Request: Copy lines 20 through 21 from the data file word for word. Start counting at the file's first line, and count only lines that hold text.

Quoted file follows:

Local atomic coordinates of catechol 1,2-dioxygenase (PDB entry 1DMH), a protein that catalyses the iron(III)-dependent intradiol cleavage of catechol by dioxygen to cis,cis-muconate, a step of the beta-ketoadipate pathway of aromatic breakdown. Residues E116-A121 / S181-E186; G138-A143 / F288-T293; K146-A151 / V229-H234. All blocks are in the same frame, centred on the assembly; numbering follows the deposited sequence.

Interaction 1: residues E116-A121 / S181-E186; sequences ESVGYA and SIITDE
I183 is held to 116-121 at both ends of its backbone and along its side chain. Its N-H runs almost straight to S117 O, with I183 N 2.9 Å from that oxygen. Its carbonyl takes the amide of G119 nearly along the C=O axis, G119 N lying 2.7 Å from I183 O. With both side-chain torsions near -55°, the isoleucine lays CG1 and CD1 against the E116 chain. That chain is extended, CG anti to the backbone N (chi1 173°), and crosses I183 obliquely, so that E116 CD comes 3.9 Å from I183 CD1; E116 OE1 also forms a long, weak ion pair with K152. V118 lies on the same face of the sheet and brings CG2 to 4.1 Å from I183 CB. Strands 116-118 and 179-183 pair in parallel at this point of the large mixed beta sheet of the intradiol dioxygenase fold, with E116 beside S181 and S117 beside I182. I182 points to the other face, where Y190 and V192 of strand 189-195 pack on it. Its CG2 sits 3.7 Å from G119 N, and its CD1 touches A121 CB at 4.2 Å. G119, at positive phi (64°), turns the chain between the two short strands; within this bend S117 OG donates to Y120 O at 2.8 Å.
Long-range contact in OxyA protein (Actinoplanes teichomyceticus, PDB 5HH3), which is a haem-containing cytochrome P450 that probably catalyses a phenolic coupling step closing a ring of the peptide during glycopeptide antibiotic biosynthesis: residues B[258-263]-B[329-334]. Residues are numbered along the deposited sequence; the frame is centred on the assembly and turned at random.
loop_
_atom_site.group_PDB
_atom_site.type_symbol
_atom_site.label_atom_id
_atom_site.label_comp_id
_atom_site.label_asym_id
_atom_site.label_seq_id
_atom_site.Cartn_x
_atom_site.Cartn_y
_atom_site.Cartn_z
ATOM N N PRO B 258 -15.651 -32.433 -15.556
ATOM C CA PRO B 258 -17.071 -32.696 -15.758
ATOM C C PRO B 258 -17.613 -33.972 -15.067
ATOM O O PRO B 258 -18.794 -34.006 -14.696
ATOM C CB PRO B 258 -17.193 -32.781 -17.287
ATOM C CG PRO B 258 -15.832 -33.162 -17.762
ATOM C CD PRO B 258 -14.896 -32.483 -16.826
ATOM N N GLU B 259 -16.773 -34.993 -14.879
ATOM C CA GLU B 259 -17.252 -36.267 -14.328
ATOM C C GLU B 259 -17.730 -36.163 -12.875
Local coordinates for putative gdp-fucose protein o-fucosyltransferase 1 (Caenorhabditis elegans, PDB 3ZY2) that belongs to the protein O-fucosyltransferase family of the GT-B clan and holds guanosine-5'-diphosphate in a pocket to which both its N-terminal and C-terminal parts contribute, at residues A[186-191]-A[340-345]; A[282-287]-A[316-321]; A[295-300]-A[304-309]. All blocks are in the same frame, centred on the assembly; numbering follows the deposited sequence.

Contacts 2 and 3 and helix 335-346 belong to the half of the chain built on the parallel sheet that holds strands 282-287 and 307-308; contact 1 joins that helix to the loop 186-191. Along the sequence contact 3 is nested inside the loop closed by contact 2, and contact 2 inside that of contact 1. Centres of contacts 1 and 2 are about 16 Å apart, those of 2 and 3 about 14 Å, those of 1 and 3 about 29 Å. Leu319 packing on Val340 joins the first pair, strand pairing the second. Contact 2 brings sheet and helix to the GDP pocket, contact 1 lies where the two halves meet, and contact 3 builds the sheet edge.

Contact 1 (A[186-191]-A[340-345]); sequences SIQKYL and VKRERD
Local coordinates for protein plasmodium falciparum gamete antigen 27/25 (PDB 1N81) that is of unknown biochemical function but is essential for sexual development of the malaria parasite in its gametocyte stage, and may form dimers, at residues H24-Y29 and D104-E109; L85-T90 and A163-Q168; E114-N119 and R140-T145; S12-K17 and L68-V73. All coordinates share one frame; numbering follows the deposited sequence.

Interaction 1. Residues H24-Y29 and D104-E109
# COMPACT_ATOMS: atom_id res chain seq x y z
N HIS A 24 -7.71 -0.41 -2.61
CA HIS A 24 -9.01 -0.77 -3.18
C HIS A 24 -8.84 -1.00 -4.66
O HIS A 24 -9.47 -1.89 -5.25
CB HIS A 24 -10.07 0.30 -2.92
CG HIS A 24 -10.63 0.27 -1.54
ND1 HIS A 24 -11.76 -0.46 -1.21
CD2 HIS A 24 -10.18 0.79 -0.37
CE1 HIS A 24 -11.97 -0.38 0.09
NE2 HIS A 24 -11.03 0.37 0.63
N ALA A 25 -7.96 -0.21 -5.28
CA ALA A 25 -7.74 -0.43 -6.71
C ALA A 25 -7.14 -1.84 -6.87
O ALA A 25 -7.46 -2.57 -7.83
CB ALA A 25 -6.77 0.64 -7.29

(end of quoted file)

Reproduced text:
ATOM C CG PRO B 258 -15.832 -33.162 -17.762
ATOM C CD PRO B 258 -14.896 -32.483 -16.826